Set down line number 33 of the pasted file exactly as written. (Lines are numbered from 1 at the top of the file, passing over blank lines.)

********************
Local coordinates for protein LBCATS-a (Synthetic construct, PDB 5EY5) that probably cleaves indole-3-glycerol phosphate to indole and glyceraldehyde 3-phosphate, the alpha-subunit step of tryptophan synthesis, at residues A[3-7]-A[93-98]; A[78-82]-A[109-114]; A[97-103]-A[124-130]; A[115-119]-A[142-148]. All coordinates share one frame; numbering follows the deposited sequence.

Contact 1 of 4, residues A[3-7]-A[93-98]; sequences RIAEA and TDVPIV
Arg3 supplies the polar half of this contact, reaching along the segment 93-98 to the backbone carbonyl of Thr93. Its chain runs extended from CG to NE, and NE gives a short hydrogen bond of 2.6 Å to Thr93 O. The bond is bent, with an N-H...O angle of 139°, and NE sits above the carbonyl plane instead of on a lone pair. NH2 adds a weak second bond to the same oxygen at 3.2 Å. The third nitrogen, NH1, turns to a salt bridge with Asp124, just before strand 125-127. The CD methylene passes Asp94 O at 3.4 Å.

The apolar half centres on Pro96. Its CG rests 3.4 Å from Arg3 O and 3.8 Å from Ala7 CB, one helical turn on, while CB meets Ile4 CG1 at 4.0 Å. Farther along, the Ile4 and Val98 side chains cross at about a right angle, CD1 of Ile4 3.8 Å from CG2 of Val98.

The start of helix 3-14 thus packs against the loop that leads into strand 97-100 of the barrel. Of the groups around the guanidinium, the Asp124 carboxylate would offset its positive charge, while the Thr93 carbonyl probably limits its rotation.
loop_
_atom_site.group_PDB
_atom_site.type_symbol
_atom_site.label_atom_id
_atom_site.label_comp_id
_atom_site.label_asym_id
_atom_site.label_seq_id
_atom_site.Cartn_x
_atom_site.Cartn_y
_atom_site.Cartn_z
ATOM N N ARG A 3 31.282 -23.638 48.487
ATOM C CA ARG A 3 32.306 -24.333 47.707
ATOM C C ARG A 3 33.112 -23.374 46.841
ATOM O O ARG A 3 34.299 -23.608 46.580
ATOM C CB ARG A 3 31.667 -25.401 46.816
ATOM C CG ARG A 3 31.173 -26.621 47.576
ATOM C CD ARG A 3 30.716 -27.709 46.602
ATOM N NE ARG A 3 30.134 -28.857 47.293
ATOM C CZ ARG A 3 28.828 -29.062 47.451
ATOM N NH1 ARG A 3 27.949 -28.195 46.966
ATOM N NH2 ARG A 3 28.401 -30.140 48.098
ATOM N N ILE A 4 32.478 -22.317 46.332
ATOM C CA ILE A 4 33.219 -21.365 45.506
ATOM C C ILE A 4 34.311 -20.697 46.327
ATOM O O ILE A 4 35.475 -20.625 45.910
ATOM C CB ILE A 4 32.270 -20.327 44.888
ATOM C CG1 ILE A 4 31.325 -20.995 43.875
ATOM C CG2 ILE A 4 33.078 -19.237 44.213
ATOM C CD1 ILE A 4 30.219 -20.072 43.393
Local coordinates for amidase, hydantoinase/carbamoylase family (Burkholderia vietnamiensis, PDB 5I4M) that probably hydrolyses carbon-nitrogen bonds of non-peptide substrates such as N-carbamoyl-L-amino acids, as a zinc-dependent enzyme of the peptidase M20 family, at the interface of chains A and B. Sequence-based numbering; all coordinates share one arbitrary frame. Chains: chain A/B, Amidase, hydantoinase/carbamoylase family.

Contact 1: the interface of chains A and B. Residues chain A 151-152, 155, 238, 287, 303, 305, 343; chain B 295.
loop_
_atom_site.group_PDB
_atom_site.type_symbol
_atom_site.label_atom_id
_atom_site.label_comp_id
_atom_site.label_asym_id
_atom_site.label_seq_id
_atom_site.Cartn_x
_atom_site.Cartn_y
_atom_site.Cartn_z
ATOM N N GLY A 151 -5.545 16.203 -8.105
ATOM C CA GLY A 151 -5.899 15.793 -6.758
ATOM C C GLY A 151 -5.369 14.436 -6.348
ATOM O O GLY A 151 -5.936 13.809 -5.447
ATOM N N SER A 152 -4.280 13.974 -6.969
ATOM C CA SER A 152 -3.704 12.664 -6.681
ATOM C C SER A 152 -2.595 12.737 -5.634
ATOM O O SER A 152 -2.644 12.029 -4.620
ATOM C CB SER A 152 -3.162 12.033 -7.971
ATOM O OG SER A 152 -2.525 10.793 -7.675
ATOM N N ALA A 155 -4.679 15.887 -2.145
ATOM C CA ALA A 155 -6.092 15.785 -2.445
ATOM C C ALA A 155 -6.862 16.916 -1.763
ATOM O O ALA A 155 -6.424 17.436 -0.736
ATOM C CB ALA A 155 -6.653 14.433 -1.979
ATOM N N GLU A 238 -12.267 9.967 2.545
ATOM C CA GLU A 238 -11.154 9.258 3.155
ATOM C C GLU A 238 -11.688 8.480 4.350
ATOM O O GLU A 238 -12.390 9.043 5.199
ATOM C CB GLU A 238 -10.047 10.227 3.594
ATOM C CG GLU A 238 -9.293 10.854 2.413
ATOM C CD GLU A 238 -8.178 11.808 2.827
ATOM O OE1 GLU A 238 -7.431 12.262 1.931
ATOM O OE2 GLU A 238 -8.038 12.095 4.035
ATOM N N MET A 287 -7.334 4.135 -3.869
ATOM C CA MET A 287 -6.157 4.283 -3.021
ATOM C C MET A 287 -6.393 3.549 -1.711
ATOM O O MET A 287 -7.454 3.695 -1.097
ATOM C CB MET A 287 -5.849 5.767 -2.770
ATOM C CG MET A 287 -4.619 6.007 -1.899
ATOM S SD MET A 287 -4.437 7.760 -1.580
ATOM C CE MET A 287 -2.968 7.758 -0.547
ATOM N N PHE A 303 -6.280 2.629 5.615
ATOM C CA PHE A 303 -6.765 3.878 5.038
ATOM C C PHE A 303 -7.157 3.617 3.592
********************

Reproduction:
ATOM C CG2 ILE A 4 33.078 -19.237 44.213